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Flip-Flop Your Concept of Giving!
Bestselling author Randy Alcorn introduced readers to a revolution in material freedom and radical generosity with the release of the original The Treasure Principle in 2001. Now the revision to the compact, perennial bestseller includes a provocative new concluding chapter depicting God asking a believer questions about his stewardship over material resources. Readers are moved from the realms of thoughtful Bible exposition into the highly ...
Flip-Flop Your Concept of Giving!
Bestselling author Randy Alcorn introduced readers to a revolution in material freedom and radical generosity with the release of the original The Treasure Principle in 2001. Now the revision to the compact, perennial bestseller includes a provocative new concluding chapter depicting God asking a believer questions about his stewardship over material resources. Readers are moved from the realms of thoughtful Bible exposition into the highly personal arena of everyday life. Because when Jesus told His followers to “lay up for yourselves treasures in heaven,” He intended that they discover an astounding secret: how joyful giving brings God maximum glory and His children maximum pleasure. Discover a joy more precious than gold!
Priceless treasure is within your reach. And with it, liberating joy.
In Randy Alcorn ’s The Treasure Principle, you’ll unearth a radical teaching of Jesus—a secret wrapped up in giving. Once you discover this secret, life will never look the same. And you won’t want it to!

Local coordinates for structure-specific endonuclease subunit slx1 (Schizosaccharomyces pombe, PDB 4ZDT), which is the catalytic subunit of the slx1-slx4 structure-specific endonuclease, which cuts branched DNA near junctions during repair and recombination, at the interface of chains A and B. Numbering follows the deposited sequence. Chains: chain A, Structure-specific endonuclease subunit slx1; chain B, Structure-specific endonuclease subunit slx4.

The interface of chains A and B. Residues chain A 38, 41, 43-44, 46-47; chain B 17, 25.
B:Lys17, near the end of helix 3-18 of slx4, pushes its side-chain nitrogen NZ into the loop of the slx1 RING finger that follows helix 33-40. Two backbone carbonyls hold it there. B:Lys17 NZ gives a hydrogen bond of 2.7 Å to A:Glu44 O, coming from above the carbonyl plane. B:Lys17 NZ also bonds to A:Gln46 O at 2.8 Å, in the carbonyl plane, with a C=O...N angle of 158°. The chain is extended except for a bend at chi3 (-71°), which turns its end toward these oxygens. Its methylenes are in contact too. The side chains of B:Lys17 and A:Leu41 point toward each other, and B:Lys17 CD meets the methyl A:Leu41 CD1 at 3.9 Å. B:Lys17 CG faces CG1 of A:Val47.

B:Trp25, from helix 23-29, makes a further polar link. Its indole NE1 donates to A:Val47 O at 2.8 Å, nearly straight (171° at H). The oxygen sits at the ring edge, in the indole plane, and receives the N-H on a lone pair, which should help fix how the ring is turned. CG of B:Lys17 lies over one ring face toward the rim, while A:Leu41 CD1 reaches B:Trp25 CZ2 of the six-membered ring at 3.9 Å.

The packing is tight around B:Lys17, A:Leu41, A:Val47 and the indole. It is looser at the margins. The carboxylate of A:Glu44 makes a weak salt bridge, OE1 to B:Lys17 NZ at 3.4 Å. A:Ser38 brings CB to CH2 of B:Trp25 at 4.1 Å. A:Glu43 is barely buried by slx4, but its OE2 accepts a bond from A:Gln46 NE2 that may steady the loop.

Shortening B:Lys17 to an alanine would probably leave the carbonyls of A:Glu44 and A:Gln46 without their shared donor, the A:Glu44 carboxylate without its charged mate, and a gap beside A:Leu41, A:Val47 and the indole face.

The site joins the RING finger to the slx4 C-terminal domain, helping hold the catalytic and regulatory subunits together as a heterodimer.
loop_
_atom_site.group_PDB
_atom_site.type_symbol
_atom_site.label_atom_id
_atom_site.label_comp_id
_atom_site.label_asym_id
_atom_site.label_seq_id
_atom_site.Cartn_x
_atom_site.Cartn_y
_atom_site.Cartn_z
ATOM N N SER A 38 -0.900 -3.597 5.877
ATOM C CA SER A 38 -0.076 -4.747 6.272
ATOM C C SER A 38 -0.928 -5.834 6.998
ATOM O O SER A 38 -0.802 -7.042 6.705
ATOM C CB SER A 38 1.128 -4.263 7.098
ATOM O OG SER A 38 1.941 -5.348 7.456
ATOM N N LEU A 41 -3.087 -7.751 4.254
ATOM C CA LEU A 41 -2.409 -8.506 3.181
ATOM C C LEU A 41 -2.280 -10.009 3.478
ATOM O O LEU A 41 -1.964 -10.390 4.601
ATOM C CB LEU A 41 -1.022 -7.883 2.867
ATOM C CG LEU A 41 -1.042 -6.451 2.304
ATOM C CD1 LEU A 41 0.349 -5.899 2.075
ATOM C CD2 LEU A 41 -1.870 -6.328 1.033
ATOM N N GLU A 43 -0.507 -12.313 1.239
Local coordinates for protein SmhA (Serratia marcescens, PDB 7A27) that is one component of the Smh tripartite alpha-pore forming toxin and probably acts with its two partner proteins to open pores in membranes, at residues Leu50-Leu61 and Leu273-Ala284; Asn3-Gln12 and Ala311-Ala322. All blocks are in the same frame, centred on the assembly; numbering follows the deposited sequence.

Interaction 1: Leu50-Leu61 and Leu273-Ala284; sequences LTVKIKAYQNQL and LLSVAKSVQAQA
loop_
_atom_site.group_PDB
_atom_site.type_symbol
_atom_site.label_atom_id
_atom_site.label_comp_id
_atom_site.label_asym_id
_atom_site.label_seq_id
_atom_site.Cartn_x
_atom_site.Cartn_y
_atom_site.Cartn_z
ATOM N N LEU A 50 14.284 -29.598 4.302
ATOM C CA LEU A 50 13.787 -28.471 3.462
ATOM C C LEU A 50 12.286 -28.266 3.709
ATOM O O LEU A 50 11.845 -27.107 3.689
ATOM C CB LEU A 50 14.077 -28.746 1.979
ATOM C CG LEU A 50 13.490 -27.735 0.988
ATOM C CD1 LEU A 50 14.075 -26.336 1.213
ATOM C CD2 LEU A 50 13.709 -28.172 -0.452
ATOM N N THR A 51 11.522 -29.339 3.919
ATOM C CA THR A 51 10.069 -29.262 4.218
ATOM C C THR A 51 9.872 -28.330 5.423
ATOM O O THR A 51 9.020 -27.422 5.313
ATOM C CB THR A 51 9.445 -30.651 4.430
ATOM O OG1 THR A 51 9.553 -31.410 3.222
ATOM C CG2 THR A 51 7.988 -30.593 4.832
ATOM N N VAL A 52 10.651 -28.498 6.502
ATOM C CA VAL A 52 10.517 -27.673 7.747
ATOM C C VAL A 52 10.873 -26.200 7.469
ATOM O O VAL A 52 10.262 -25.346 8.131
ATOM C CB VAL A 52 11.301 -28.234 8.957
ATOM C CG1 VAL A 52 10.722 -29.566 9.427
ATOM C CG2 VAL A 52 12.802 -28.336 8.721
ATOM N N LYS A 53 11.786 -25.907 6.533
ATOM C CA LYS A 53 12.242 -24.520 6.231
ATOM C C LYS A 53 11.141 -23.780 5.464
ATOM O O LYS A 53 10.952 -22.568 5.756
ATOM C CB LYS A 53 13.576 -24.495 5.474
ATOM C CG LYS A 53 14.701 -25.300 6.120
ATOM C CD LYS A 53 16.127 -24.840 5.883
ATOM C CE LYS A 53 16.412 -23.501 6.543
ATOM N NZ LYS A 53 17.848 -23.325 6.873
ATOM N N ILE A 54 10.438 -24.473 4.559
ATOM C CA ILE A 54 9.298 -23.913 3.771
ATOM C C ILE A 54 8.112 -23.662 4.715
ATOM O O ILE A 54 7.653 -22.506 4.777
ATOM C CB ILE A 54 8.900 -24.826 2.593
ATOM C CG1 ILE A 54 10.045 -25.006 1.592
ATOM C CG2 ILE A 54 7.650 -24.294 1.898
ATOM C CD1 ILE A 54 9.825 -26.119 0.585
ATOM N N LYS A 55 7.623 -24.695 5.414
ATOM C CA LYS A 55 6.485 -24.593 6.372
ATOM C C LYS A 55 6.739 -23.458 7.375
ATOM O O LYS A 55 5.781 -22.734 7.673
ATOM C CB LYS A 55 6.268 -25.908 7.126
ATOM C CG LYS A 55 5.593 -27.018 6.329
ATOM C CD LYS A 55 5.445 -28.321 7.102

“Supercharged with stunning, divine truth! Lightning struck over and over as I read it.”
-John Piper , Senior Pastor, Bethlehem Baptist Church , Minneapolis
“The Treasure Principle will change your life! This book is destined to become a classic.”
-Howard Dayton , Co-CEO, Crown Financial Ministries
“The Scripture passages and illustrations really ring true. Just what I needed!”
-Hugh Maclellan , President, The Maclellan Foundation
“I enthusiastically endorse The Treasure Principle. I hope millions will read it.”
-Ronald W. Blue , Founder and CEO, Ronald Blue & Company
Story Behind the Book
After years of writing and teaching on the theme “God owns everything,” in 1990 Randy Alcorn was sued by an abortion clinic (for peaceful, nonviolent intervention for the unborn). Suddenly he had to resign as a pastor and was restricted to making minimum wage. Legally unable to own anything, Randy gave all his book royalties to missions work and need-meeting ministries. He and his family have experienced the reality of The Treasure Principle—that God really does own everything, takes care of us, and graciously puts assets into our hands that we might have the joy and privilege of investing in what will last for eternity.